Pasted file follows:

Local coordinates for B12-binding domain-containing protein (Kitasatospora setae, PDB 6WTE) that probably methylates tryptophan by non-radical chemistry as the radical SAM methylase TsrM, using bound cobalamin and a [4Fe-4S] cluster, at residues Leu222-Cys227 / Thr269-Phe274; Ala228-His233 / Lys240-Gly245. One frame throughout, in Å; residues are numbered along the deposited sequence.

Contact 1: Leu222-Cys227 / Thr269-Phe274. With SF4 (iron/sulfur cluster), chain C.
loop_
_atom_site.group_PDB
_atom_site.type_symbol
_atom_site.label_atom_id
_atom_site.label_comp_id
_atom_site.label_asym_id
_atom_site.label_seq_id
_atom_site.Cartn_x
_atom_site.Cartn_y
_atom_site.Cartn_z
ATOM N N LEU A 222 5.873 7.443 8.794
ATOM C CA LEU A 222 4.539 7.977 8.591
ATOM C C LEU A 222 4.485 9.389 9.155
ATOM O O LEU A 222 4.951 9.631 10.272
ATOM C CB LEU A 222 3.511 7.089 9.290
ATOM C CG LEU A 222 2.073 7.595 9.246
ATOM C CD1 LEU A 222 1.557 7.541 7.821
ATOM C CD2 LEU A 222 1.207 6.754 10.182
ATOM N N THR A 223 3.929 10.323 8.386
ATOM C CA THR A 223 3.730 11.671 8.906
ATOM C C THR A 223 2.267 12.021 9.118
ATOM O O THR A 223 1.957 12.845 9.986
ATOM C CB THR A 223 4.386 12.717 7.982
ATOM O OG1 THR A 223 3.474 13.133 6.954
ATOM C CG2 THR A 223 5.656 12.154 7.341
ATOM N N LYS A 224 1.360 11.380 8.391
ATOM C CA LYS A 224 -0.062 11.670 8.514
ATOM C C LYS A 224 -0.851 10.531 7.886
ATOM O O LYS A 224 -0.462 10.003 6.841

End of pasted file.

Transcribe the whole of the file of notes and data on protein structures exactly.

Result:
Local coordinates for B12-binding domain-containing protein (Kitasatospora setae, PDB 6WTE) that probably methylates tryptophan by non-radical chemistry as the radical SAM methylase TsrM, using bound cobalamin and a [4Fe-4S] cluster, at residues Leu222-Cys227 / Thr269-Phe274; Ala228-His233 / Lys240-Gly245. One frame throughout, in Å; residues are numbered along the deposited sequence.

Contact 1: Leu222-Cys227 / Thr269-Phe274. With SF4 (iron/sulfur cluster), chain C.
loop_
_atom_site.group_PDB
_atom_site.type_symbol
_atom_site.label_atom_id
_atom_site.label_comp_id
_atom_site.label_asym_id
_atom_site.label_seq_id
_atom_site.Cartn_x
_atom_site.Cartn_y
_atom_site.Cartn_z
ATOM N N LEU A 222 5.873 7.443 8.794
ATOM C CA LEU A 222 4.539 7.977 8.591
ATOM C C LEU A 222 4.485 9.389 9.155
ATOM O O LEU A 222 4.951 9.631 10.272
ATOM C CB LEU A 222 3.511 7.089 9.290
ATOM C CG LEU A 222 2.073 7.595 9.246
ATOM C CD1 LEU A 222 1.557 7.541 7.821
ATOM C CD2 LEU A 222 1.207 6.754 10.182
ATOM N N THR A 223 3.929 10.323 8.386
ATOM C CA THR A 223 3.730 11.671 8.906
ATOM C C THR A 223 2.267 12.021 9.118
ATOM O O THR A 223 1.957 12.845 9.986
ATOM C CB THR A 223 4.386 12.717 7.982
ATOM O OG1 THR A 223 3.474 13.133 6.954
ATOM C CG2 THR A 223 5.656 12.154 7.341
ATOM N N LYS A 224 1.360 11.380 8.391
ATOM C CA LYS A 224 -0.062 11.670 8.514
ATOM C C LYS A 224 -0.851 10.531 7.886
ATOM O O LYS A 224 -0.462 10.003 6.841